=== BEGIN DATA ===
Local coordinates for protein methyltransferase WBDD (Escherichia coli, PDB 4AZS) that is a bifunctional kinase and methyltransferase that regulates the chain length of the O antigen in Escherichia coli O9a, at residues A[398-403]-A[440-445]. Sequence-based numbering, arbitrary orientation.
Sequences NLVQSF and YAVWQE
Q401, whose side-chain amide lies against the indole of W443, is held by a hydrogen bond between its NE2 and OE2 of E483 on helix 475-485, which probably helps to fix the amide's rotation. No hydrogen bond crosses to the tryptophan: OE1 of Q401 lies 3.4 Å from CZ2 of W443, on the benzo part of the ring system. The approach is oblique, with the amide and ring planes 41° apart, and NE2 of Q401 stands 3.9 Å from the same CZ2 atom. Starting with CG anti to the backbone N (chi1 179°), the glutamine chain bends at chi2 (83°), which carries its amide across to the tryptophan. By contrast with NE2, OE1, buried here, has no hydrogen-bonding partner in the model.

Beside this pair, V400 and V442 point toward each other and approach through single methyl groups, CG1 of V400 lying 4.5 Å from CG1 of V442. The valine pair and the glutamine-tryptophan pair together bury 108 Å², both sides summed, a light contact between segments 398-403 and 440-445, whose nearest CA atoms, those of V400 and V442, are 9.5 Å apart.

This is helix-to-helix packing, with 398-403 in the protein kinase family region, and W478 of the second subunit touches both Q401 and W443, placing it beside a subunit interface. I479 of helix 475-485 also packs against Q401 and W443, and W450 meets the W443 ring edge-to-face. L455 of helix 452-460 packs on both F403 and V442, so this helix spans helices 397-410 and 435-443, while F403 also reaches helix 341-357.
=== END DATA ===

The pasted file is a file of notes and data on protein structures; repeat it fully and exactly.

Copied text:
Local coordinates for protein methyltransferase WBDD (Escherichia coli, PDB 4AZS) that is a bifunctional kinase and methyltransferase that regulates the chain length of the O antigen in Escherichia coli O9a, at residues A[398-403]-A[440-445]. Sequence-based numbering, arbitrary orientation.
Sequences NLVQSF and YAVWQE
Q401, whose side-chain amide lies against the indole of W443, is held by a hydrogen bond between its NE2 and OE2 of E483 on helix 475-485, which probably helps to fix the amide's rotation. No hydrogen bond crosses to the tryptophan: OE1 of Q401 lies 3.4 Å from CZ2 of W443, on the benzo part of the ring system. The approach is oblique, with the amide and ring planes 41° apart, and NE2 of Q401 stands 3.9 Å from the same CZ2 atom. Starting with CG anti to the backbone N (chi1 179°), the glutamine chain bends at chi2 (83°), which carries its amide across to the tryptophan. By contrast with NE2, OE1, buried here, has no hydrogen-bonding partner in the model.

Beside this pair, V400 and V442 point toward each other and approach through single methyl groups, CG1 of V400 lying 4.5 Å from CG1 of V442. The valine pair and the glutamine-tryptophan pair together bury 108 Å², both sides summed, a light contact between segments 398-403 and 440-445, whose nearest CA atoms, those of V400 and V442, are 9.5 Å apart.

This is helix-to-helix packing, with 398-403 in the protein kinase family region, and W478 of the second subunit touches both Q401 and W443, placing it beside a subunit interface. I479 of helix 475-485 also packs against Q401 and W443, and W450 meets the W443 ring edge-to-face. L455 of helix 452-460 packs on both F403 and V442, so this helix spans helices 397-410 and 435-443, while F403 also reaches helix 341-357.